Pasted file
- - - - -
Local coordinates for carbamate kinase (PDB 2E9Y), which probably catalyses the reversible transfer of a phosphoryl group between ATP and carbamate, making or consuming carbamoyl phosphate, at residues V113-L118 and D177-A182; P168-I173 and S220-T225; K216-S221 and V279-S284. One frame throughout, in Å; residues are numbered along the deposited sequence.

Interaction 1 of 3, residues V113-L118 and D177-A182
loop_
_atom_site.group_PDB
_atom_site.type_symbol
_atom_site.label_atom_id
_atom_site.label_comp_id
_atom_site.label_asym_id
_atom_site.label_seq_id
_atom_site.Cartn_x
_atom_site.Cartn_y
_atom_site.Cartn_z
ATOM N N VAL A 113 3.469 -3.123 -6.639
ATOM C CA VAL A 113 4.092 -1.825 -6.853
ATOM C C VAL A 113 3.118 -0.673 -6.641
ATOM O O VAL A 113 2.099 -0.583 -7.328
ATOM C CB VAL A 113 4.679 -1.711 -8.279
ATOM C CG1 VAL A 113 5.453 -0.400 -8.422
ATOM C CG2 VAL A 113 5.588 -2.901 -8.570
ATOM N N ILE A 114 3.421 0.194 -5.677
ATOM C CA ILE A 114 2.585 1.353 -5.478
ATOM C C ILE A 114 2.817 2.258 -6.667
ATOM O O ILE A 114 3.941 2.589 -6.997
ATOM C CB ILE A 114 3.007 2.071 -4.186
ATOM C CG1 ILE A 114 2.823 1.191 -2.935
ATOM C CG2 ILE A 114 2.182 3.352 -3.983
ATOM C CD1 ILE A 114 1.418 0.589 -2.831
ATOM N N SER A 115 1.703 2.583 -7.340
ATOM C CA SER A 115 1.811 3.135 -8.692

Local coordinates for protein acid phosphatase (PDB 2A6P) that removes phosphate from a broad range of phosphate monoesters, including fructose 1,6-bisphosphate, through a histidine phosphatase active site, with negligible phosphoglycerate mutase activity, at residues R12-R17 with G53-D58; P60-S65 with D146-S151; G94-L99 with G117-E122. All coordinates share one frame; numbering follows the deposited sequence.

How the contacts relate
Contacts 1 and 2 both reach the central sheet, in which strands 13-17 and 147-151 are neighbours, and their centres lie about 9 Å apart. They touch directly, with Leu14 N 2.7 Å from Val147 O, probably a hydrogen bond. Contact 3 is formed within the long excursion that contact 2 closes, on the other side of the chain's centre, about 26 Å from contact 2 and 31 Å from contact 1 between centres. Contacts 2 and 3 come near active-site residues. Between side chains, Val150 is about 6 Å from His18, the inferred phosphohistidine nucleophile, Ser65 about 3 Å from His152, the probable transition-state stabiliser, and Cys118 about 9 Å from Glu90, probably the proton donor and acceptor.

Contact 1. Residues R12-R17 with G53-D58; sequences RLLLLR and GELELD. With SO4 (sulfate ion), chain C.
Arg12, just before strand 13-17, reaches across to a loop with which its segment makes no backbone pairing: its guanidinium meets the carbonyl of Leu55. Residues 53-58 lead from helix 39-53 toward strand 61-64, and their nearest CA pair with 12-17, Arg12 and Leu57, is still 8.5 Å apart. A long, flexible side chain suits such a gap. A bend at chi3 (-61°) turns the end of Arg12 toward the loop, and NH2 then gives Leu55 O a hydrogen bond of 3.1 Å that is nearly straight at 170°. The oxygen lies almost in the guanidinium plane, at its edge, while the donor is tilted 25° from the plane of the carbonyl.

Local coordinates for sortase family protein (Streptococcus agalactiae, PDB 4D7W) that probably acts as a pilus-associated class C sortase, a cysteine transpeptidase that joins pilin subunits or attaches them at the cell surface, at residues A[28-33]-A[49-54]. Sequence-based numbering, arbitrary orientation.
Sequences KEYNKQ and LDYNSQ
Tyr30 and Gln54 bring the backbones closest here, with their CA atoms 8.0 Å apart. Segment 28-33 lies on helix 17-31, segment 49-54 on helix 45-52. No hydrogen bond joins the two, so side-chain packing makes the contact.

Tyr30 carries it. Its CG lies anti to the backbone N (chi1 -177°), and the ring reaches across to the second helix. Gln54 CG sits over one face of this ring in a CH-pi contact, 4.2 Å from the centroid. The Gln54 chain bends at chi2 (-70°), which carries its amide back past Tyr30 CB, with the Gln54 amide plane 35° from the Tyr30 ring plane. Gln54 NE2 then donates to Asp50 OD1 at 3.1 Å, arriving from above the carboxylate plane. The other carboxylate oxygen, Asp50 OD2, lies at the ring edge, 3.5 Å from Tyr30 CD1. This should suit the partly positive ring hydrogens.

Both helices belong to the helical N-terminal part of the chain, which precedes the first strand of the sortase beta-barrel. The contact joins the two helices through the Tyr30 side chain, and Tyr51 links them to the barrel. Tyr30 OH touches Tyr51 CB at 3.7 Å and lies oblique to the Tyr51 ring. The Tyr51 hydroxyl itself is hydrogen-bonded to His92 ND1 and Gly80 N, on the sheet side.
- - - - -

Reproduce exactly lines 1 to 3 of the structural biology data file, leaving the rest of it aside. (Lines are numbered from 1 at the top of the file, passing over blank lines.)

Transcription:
Local coordinates for carbamate kinase (PDB 2E9Y), which probably catalyses the reversible transfer of a phosphoryl group between ATP and carbamate, making or consuming carbamoyl phosphate, at residues V113-L118 and D177-A182; P168-I173 and S220-T225; K216-S221 and V279-S284. One frame throughout, in Å; residues are numbered along the deposited sequence.

Interaction 1 of 3, residues V113-L118 and D177-A182
loop_